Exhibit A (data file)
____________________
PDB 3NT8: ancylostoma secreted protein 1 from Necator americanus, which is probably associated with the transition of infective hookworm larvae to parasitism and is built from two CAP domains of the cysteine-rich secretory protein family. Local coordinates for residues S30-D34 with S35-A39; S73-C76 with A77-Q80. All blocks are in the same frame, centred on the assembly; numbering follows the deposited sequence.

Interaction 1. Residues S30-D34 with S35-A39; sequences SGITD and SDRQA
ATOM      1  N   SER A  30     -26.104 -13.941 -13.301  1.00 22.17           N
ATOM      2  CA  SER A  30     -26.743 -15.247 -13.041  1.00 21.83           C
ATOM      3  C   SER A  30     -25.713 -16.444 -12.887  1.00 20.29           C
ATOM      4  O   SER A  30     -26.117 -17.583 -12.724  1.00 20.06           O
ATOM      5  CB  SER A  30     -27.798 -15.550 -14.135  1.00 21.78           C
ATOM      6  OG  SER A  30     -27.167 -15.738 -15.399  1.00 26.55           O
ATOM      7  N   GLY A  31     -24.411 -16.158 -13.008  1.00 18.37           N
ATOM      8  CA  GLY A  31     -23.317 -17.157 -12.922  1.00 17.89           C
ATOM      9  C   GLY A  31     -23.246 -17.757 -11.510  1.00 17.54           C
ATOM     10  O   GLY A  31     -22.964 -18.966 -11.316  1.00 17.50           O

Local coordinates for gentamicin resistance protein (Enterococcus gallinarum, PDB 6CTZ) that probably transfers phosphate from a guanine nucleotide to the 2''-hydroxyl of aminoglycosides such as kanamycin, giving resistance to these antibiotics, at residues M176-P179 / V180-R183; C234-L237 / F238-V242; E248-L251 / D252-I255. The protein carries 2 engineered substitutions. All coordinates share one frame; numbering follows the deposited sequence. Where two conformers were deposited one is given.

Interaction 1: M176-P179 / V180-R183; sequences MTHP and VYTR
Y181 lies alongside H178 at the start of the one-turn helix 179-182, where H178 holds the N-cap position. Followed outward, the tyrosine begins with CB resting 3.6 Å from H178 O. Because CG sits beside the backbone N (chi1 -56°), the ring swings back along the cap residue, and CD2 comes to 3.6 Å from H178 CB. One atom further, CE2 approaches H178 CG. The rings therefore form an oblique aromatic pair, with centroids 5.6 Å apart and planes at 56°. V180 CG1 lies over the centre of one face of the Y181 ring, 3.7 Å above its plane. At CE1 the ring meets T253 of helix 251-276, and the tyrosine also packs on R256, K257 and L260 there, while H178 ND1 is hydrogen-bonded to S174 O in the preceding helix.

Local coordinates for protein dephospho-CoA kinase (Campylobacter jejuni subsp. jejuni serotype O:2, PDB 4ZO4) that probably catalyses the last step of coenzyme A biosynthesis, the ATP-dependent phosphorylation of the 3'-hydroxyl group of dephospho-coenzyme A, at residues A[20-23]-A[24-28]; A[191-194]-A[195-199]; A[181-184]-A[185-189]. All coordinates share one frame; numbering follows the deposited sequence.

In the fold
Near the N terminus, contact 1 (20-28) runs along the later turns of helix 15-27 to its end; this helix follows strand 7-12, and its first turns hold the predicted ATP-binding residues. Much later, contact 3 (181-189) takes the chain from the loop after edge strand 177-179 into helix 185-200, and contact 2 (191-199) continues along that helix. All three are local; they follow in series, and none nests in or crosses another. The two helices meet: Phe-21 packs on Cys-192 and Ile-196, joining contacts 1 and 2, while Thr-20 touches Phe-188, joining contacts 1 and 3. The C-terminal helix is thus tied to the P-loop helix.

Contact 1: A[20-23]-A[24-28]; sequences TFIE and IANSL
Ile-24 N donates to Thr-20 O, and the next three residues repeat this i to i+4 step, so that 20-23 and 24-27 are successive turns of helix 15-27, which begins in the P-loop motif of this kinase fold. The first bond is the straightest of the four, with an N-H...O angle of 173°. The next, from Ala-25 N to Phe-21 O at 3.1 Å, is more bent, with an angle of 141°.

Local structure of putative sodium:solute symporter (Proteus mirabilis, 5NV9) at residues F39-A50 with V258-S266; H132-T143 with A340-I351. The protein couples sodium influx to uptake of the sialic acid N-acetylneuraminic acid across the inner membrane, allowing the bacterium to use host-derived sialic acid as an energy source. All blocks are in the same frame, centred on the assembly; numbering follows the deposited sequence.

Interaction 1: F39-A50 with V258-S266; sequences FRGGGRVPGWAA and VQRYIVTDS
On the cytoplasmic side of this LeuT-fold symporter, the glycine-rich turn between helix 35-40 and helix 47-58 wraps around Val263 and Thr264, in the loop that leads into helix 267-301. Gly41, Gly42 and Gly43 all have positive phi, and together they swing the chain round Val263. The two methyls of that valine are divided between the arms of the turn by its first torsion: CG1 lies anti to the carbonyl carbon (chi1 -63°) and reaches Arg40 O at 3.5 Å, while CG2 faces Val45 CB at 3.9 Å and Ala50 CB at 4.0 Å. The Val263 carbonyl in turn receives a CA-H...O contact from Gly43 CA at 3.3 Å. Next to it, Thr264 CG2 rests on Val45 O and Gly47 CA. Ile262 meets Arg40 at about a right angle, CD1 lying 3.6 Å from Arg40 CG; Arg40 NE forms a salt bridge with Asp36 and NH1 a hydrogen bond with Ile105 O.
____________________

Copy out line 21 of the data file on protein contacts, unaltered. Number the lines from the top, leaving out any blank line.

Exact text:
Local structure of putative sodium:solute symporter (Proteus mirabilis, 5NV9) at residues F39-A50 with V258-S266; H132-T143 with A340-I351. The protein couples sodium influx to uptake of the sialic acid N-acetylneuraminic acid across the inner membrane, allowing the bacterium to use host-derived sialic acid as an energy source. All blocks are in the same frame, centred on the assembly; numbering follows the deposited sequence.